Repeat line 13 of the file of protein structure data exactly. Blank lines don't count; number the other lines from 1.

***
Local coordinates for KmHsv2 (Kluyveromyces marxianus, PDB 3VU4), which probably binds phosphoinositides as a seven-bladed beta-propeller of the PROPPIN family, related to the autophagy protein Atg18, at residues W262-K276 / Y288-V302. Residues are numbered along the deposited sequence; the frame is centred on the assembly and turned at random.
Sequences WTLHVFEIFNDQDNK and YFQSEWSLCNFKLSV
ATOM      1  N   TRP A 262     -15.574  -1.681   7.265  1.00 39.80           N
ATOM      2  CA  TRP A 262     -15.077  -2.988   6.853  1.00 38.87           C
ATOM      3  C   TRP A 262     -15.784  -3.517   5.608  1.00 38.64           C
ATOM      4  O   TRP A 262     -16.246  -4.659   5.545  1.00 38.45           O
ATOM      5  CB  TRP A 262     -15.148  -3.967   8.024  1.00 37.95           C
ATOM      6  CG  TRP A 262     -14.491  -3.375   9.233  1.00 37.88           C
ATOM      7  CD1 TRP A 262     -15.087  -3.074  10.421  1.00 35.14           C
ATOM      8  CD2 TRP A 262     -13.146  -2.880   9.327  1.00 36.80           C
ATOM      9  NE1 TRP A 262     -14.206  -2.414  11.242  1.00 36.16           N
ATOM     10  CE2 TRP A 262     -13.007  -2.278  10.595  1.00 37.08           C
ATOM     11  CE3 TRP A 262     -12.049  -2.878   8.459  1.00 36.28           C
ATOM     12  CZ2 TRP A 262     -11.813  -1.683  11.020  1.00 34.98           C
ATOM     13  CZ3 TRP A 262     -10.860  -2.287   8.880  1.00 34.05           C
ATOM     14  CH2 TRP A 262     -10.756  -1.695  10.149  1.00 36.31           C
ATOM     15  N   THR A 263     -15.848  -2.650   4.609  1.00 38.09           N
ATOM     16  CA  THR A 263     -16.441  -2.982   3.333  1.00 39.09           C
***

ATOM     11  CE3 TRP A 262     -12.049  -2.878   8.459  1.00 36.28           C